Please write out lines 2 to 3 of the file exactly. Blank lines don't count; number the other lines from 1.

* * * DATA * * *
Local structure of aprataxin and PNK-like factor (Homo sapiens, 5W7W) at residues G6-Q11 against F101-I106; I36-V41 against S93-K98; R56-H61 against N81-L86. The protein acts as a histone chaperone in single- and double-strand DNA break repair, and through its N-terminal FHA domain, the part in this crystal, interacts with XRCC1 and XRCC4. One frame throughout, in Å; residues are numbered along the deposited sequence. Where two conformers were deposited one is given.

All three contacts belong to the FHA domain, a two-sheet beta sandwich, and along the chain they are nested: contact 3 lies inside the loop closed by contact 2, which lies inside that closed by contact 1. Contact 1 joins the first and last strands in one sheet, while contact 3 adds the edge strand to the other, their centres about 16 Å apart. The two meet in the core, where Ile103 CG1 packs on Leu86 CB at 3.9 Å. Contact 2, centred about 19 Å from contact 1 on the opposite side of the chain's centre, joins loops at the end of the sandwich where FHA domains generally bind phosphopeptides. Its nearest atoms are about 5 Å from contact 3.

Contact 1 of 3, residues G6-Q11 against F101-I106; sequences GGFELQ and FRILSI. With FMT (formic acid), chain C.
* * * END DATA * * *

All three contacts belong to the FHA domain, a two-sheet beta sandwich, and along the chain they are nested: contact 3 lies inside the loop closed by contact 2, which lies inside that closed by contact 1. Contact 1 joins the first and last strands in one sheet, while contact 3 adds the edge strand to the other, their centres about 16 Å apart. The two meet in the core, where Ile103 CG1 packs on Leu86 CB at 3.9 Å. Contact 2, centred about 19 Å from contact 1 on the opposite side of the chain's centre, joins loops at the end of the sandwich where FHA domains generally bind phosphopeptides. Its nearest atoms are about 5 Å from contact 3.

Contact 1 of 3, residues G6-Q11 against F101-I106; sequences GGFELQ and FRILSI. With FMT (formic acid), chain C.